“Another thing to consider is that the huge culls that we’re increasingly seeing reduce winter mortality, which means there is no carrion, yet golden eagles are there to clean up the Highlands of carrion. If you take away the natural winter mortality, what are they going to live on? If you take natural

carrion out of it you seriously devastate the ecosystem.”

The magic half-hour

It was soon time to meet again to try our luck at last light and this time we parked near the lodge, just above the river, to see what was about. There was a bit of wind now and we walked up the hard track into the wood, heading away from the lodge. Dark laurel bushes on our right and left made the evening more gloomy as they blocked out the light from the track. We stopped and looked ahead as we rounded each bend, hearing a whistle up the hill far away to our left. Other than that it all seemed quiet, then we came round a kink in the track and Marcus suddenly stopped, signalling that there was a stag ahead. I stood motionless behind him as he looked through his binoculars. It was the stag with the broken leg, grazing across a ride in front of us. We dropped slowly to the ground. Sika have the sharpest eyesight of all our deer and the stag would have been able to see us easily if he had looked up from his grazing. It was so dark and the stag was so black that I couldn’t find him in my binoculars as Marcus set up the rifle. I was positioned for the shot but the stag was standing at an angle, his broken foreleg dangling nearest to us. “Remember to aim at the middle of the shoulder when you take the shot,” hissed Marcus.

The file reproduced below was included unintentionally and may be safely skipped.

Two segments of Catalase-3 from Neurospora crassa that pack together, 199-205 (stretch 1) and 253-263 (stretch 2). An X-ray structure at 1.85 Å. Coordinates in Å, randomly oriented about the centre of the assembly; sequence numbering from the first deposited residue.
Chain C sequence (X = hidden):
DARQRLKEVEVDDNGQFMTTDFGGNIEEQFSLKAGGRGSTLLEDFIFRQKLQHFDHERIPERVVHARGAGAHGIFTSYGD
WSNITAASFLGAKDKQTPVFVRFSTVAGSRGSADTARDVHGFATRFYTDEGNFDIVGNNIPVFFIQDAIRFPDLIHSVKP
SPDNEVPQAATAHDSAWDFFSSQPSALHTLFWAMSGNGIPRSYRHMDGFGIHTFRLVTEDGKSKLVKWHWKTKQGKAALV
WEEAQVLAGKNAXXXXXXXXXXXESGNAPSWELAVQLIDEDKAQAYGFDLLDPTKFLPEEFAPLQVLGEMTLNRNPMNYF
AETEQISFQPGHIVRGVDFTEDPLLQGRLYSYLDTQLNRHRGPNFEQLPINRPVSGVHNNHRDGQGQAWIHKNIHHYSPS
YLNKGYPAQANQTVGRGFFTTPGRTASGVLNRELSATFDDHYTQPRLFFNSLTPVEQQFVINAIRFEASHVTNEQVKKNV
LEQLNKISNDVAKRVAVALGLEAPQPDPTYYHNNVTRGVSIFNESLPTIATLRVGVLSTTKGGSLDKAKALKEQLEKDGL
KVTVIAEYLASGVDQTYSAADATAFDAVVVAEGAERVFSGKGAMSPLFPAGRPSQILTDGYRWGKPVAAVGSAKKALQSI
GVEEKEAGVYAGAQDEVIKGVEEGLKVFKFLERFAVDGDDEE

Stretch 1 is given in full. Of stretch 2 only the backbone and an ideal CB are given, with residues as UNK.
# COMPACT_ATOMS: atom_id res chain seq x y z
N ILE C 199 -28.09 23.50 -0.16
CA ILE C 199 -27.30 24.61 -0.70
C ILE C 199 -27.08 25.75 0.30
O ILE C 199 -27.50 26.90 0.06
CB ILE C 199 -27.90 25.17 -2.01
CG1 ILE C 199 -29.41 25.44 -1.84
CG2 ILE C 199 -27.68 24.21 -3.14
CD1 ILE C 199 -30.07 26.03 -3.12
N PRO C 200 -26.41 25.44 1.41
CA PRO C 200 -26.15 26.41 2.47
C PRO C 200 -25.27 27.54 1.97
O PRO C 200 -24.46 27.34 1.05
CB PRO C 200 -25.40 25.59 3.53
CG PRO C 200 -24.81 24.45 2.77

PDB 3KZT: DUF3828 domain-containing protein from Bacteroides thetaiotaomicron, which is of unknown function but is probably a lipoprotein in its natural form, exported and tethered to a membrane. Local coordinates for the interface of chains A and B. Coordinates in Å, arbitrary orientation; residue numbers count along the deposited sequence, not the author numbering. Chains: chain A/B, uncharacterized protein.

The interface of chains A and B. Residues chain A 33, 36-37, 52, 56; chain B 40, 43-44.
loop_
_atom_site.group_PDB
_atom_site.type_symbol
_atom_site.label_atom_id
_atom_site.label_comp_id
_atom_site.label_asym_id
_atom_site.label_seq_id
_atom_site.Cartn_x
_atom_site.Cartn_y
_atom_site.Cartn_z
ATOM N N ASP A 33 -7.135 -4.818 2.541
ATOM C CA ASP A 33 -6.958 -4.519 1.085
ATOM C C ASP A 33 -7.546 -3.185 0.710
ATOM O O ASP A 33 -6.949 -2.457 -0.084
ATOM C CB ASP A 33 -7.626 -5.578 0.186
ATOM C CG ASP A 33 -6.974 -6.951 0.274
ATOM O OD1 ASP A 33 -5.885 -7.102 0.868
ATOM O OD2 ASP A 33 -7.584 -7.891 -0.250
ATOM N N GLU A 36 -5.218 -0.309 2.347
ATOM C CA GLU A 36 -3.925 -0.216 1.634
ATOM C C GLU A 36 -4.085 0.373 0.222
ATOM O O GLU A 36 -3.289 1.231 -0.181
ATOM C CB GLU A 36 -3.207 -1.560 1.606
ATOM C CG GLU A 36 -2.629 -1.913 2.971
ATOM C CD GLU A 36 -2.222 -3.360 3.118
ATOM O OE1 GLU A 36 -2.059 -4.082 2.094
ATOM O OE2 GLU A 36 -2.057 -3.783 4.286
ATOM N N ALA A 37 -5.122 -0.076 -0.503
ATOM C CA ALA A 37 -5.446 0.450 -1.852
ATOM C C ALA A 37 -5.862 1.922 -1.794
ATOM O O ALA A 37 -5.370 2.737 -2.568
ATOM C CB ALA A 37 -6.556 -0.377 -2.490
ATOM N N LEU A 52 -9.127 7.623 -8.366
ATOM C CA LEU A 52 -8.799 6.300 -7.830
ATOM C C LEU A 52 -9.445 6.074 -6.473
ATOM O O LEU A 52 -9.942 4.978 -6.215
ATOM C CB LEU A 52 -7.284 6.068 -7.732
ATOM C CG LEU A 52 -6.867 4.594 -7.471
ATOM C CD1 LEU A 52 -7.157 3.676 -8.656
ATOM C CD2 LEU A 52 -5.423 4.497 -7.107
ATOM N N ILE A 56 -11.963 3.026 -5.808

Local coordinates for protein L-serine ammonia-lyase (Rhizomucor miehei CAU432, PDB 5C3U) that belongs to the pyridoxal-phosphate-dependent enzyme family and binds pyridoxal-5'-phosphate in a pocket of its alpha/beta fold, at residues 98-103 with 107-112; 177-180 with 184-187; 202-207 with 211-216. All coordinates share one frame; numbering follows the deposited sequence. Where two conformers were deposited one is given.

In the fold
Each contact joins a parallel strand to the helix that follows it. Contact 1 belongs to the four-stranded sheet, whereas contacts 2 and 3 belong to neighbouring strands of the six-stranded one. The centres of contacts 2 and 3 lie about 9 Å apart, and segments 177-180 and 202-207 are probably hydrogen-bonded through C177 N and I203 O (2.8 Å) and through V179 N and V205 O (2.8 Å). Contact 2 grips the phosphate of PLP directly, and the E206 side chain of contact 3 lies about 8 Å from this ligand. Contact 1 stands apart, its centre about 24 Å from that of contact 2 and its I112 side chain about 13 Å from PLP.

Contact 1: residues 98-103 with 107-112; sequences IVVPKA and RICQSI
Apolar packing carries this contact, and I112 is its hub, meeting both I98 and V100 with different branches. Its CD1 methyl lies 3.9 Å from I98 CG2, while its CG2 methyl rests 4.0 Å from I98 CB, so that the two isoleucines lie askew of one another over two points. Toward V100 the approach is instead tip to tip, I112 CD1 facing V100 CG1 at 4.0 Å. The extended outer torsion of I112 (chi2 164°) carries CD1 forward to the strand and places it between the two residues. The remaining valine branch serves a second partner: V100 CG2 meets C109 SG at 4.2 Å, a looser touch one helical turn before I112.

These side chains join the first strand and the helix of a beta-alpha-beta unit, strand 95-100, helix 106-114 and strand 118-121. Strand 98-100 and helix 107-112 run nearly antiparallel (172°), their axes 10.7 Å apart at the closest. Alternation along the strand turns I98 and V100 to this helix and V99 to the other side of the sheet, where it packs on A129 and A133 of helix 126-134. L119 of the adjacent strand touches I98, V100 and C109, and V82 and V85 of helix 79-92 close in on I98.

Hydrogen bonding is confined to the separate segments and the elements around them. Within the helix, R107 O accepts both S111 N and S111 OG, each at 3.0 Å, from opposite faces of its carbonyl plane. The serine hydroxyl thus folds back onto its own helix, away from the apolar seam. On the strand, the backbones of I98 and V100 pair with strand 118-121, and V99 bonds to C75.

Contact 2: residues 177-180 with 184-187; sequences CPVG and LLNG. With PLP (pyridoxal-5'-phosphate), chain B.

“He’s not standing square on,” I whispered back, as I watched the stag take another step closer to the safety of the wood. I had only a few seconds before he would be in cover and our chance would be lost.

“Don’t worry, he’ll go down.” I placed the cross-hairs on the middle of the stag’s shoulder and fired. It felt like a good shot but the stag leapt forward behind a fallen tree. I didn’t see him go down. Marcus congratulated me, but neither of us had seen the stag go down nor had Pete, our photographer, who had caught the whole thing on camera. We hurried forward to where we thought the stag had been when I took the shot. There was no sign of it behind the fallen tree apart from its slots in the mud. The three of us spread out to look among the dark tree stumps and ditches at the edge of the conifers, by which time I was starting to worry. We moved further up and scouted around at the side of the ride; still nothing. Thankfully, it was only a few more moments before Marcus called out that he had found it, dead. I scrambled up into the wood to where the stag was lying in a hollow under a tree. Its leg was completely broken at the knee and oozing blood and pus. When we rolled it over, there were wounds to its elbow and shoulder — perhaps it had been injured when fighting another stag or maybe it had been hit by a car. It was hard to tell, but we had done a good deed by putting it out of its misery.

The unfortunate injured stag had provided the story and, even better, it was my birthday. What a way to mark the day — it couldn’t have been more memorable.

To contact the Achness Hotel, in Rosehall, Sutherland,

tel 01549 441239.